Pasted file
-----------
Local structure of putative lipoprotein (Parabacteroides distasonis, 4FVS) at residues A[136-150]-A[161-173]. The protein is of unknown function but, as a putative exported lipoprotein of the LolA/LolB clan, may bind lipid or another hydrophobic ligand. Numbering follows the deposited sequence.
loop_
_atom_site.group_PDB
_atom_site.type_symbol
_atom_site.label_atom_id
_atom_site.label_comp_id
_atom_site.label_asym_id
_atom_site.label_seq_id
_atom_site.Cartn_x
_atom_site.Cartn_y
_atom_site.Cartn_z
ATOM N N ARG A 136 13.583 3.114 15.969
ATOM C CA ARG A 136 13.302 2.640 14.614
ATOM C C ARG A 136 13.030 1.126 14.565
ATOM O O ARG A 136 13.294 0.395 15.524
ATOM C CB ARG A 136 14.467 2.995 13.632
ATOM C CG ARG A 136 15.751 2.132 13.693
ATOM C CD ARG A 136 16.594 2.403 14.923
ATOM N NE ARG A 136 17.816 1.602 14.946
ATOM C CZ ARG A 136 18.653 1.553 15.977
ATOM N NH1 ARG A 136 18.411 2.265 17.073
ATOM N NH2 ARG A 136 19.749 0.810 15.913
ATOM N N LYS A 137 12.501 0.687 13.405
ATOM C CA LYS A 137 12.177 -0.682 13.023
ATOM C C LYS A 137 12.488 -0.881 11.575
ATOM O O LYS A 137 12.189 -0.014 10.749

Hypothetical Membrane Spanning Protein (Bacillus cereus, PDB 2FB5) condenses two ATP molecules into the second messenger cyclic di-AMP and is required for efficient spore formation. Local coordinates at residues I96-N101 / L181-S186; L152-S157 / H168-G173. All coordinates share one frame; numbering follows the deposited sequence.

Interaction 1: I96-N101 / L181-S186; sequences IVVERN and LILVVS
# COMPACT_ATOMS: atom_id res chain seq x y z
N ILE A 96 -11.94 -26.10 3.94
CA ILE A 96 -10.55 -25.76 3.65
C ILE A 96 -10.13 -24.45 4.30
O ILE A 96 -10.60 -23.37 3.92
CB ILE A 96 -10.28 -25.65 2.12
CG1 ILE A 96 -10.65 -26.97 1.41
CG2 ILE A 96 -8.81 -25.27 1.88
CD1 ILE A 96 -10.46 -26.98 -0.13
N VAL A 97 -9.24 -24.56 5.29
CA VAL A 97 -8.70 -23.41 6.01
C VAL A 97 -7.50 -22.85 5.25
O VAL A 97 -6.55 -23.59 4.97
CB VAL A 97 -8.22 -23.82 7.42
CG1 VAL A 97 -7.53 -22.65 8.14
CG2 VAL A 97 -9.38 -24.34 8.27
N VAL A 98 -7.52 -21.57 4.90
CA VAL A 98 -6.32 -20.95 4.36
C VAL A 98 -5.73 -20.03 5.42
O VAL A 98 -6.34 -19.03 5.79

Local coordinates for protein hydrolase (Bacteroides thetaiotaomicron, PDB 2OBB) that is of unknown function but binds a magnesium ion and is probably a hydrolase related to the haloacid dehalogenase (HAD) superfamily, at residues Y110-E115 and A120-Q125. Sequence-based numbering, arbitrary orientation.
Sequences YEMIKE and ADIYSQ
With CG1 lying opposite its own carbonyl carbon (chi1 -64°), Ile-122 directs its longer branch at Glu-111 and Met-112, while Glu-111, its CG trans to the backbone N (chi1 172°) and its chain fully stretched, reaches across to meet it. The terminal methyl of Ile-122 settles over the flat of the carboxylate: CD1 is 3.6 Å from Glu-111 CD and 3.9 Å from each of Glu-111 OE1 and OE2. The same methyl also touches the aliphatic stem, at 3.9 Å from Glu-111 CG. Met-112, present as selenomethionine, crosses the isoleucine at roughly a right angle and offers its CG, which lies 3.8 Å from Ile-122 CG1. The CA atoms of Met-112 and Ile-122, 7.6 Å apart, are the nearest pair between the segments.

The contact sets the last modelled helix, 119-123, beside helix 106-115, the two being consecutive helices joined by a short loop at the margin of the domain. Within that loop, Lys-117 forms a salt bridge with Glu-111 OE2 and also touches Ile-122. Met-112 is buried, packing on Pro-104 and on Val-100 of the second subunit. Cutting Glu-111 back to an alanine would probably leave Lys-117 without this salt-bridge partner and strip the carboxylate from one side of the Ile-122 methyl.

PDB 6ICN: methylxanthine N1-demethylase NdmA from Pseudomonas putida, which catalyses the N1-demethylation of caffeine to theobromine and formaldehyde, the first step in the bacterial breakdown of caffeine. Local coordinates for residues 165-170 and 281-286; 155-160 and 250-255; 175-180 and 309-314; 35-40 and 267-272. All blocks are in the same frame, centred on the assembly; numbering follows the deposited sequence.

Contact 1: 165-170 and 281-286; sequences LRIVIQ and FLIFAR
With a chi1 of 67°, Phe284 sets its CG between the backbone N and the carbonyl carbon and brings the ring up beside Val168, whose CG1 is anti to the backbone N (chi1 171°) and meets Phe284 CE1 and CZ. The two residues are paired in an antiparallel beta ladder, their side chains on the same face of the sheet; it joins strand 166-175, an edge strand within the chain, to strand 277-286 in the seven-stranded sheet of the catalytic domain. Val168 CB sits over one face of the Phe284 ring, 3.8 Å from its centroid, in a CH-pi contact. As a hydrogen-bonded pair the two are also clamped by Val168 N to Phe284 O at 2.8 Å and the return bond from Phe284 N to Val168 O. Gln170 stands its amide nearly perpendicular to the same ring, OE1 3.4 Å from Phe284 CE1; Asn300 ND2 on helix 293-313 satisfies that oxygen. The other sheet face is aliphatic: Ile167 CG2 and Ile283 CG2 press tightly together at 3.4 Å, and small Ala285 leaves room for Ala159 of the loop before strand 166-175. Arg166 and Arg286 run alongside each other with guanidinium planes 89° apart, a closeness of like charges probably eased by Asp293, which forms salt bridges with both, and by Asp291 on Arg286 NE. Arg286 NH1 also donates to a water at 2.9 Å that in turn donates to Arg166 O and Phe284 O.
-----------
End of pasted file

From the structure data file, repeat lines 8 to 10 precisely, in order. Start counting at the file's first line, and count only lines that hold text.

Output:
_atom_site.label_seq_id
_atom_site.Cartn_x
_atom_site.Cartn_y